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Danger of cannabis: Doctors expect collateral damage from legalization

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Danger of cannabis: Doctors expect collateral damage from legalization

Health risk for young adults

Cannabis legalization – doctors expect collateral damage

Status: 27.02.2024 | Reading time: 3 minutes

“One should have paid attention to the concerns of the German Medical Association”

The Bundestag has decided on the controlled release of cannabis. Possession and cultivation will become legal for adults for personal consumption on April 1st with numerous requirements. “The effects that were intended to be achieved will not occur,” fears WELT chief commentator Jacques Schuster.

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The law on cannabis legalization was passed by the Bundestag on Friday. The doctors are extremely horrified. Now, of all times, a Canadian study shows how great the risk is that consumption can cause anxiety disorders.

While Health Minister Karl Lauterbach (SPD) can sit back and relax because one of his most technically controversial legislative proposals was passed by the Bundestag with the unusual unity of the traffic light coalition, doctors are up in arms. It’s – of course – about the law on cannabis legalization, which the Bundestag simply waved through on Friday. It allows “teenagers” aged 18 and over and adults to consume between 30 and 50 grams of cannabis per month.

Stoners are likely to cheer, doctors and medical associations are disappointed and even worried. “At the age of 18, brain development is not yet complete,” says psychiatrist Euphrosyne Gouzoulis-Mayfrank from the Landschaftsverband Rheinland (LVR) Klinik, the future president of the German Society for Psychiatry and Psychotherapy (DGPPN). The risk of psychosis and schizophrenia can increase significantly with frequent smoking of weed – especially for young adults. Because the brain continues to mature until the age of mid-20.

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A current study from Canada with more than twelve million participants shows how right she is. The scientists led by Daniel Myra from the Bruyère Research Institute in Ottawa examined how many people who went to an emergency room because of their cannabis use (around 35,000) – for example because they fainted – had to be treated for an anxiety disorder in the following three years. Their frightening result: it was the case in almost a quarter. Compared to the general population, people were almost four times more likely to develop an anxiety disorder, writes the journal The Lancet eClinicalMedicine.

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“There is a general idea that cannabis is relatively harmless and that it could even be a medicine that helps with various medical conditions,” Myran told Medscape Medical News. But doctors assume that frequent smoking of weed in adolescents shifts and changes the cannabinoid structures in the brain – and that this manipulation can have an impact on the entire life. The Canadian result confirms this assumption.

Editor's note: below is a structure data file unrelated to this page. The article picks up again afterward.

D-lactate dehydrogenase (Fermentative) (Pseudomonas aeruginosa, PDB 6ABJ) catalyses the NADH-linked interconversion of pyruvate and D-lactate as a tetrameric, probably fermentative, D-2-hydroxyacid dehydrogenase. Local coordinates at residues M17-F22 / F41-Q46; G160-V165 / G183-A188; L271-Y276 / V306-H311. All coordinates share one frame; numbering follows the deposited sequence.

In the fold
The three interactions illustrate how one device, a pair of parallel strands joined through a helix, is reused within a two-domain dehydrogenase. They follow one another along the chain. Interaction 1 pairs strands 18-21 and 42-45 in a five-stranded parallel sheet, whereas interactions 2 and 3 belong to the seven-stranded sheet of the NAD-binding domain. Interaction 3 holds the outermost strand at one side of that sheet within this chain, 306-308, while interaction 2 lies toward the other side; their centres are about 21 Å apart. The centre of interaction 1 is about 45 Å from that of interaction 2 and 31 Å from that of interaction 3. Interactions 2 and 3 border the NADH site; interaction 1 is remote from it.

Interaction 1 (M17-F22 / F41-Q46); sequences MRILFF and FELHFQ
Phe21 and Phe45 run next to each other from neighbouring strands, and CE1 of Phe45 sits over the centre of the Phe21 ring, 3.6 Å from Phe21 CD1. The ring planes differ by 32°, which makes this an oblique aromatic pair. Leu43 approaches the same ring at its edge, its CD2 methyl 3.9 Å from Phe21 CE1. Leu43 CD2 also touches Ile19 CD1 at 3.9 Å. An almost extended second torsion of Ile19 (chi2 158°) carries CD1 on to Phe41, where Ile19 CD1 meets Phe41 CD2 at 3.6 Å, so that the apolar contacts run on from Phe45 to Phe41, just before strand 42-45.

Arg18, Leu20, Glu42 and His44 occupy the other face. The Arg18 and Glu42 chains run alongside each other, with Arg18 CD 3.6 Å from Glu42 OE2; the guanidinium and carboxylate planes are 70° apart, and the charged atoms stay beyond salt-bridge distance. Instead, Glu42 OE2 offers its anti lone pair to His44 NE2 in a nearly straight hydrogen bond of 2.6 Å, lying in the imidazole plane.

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There is a large group of people who “use cannabis and develop anxiety disorders as a result, or who use cannabis to relieve their anxiety, but it only makes it worse,” says Myran. Compared to the general population, they had also experienced more outpatient psychiatric treatment for the use of non-cannabis substances or other mental illnesses in the previous three years.

In fact, cannabis consumption and its intoxicating substance are constantly increasing worldwide. Cannabis has changed fundamentally since the 1960s and 1970s, says Myran. The concentration of tetrahydrocannabinol (THC), the psychoactive ingredient, was two percent at the time. “The stuff that’s being sold today has 20 to 30 percent THC content,” Myran said.

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This information is also confirmed by the police in Germany. The Canadian adds a sentence that couldn’t be more applicable to Germany: “The boomer generation used cannabis in the 60s, and they’re trying it again now, but it’s different,” he warns.

The fact that the Bundestag passed the law despite strong warnings from the medical profession depresses doctors. It states that 18 to 21 year olds are only allowed to consume up to 30 grams per month with a maximum THC content of ten percent. The psychiatrist Gouzoulis-Mayfrank says: “This is no longer unproblematic recreational use.”

50 grams a month is enough for several joints a day. Even 30 grams is too much for young adults. She expects collateral damage in Germany. “I fear that it will not be possible to convey the dangers of cannabis credibly.” Your specialist society is also calling for significantly more funding to research the consequences of legalization in Germany.

“We know from other countries that developments sometimes only become visible after a few years,” she says. In the law that has now been passed, funds for research are only earmarked for four years. In addition, studies should have started before legalization.

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